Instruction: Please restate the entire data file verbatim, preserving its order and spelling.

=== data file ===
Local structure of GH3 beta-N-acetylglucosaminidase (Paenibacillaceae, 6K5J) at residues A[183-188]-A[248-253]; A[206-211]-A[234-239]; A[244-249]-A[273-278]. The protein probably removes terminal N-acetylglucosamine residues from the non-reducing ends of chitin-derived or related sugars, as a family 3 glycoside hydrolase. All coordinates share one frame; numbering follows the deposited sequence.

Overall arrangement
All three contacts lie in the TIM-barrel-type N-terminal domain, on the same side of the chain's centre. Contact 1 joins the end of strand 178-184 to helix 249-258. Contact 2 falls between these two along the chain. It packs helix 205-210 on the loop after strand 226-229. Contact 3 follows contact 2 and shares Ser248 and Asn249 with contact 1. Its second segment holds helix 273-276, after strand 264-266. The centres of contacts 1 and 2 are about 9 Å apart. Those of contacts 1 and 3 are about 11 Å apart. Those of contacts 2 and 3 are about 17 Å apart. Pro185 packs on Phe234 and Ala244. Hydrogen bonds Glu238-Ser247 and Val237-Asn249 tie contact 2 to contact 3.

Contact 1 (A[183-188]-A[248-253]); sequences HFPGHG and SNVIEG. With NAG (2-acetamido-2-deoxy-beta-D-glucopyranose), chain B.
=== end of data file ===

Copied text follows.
Local structure of GH3 beta-N-acetylglucosaminidase (Paenibacillaceae, 6K5J) at residues A[183-188]-A[248-253]; A[206-211]-A[234-239]; A[244-249]-A[273-278]. The protein probably removes terminal N-acetylglucosamine residues from the non-reducing ends of chitin-derived or related sugars, as a family 3 glycoside hydrolase. All coordinates share one frame; numbering follows the deposited sequence.

Overall arrangement
All three contacts lie in the TIM-barrel-type N-terminal domain, on the same side of the chain's centre. Contact 1 joins the end of strand 178-184 to helix 249-258. Contact 2 falls between these two along the chain. It packs helix 205-210 on the loop after strand 226-229. Contact 3 follows contact 2 and shares Ser248 and Asn249 with contact 1. Its second segment holds helix 273-276, after strand 264-266. The centres of contacts 1 and 2 are about 9 Å apart. Those of contacts 1 and 3 are about 11 Å apart. Those of contacts 2 and 3 are about 17 Å apart. Pro185 packs on Phe234 and Ala244. Hydrogen bonds Glu238-Ser247 and Val237-Asn249 tie contact 2 to contact 3.

Contact 1 (A[183-188]-A[248-253]); sequences HFPGHG and SNVIEG. With NAG (2-acetamido-2-deoxy-beta-D-glucopyranose), chain B.